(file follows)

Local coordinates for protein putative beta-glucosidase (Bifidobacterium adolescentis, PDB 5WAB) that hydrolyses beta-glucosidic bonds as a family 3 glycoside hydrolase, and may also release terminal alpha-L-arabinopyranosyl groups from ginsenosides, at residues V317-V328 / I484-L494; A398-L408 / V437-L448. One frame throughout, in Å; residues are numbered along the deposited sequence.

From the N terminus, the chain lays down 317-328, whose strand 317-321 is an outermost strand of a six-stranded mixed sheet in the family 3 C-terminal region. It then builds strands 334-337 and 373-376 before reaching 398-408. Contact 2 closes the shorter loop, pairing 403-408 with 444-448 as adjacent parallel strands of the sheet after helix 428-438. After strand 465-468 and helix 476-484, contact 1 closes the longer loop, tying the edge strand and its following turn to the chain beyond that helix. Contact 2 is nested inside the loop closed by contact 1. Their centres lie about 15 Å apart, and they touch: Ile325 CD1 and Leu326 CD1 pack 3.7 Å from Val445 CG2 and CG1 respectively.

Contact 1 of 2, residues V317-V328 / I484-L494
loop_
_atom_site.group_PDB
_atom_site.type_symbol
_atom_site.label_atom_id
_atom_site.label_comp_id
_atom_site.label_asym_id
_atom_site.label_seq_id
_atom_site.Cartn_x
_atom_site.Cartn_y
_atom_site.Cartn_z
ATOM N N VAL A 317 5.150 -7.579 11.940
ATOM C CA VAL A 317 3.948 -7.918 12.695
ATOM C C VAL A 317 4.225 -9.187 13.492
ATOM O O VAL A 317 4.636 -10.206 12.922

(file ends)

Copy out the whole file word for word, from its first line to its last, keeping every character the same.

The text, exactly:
Local coordinates for protein putative beta-glucosidase (Bifidobacterium adolescentis, PDB 5WAB) that hydrolyses beta-glucosidic bonds as a family 3 glycoside hydrolase, and may also release terminal alpha-L-arabinopyranosyl groups from ginsenosides, at residues V317-V328 / I484-L494; A398-L408 / V437-L448. One frame throughout, in Å; residues are numbered along the deposited sequence.

From the N terminus, the chain lays down 317-328, whose strand 317-321 is an outermost strand of a six-stranded mixed sheet in the family 3 C-terminal region. It then builds strands 334-337 and 373-376 before reaching 398-408. Contact 2 closes the shorter loop, pairing 403-408 with 444-448 as adjacent parallel strands of the sheet after helix 428-438. After strand 465-468 and helix 476-484, contact 1 closes the longer loop, tying the edge strand and its following turn to the chain beyond that helix. Contact 2 is nested inside the loop closed by contact 1. Their centres lie about 15 Å apart, and they touch: Ile325 CD1 and Leu326 CD1 pack 3.7 Å from Val445 CG2 and CG1 respectively.

Contact 1 of 2, residues V317-V328 / I484-L494
loop_
_atom_site.group_PDB
_atom_site.type_symbol
_atom_site.label_atom_id
_atom_site.label_comp_id
_atom_site.label_asym_id
_atom_site.label_seq_id
_atom_site.Cartn_x
_atom_site.Cartn_y
_atom_site.Cartn_z
ATOM N N VAL A 317 5.150 -7.579 11.940
ATOM C CA VAL A 317 3.948 -7.918 12.695
ATOM C C VAL A 317 4.225 -9.187 13.492
ATOM O O VAL A 317 4.636 -10.206 12.922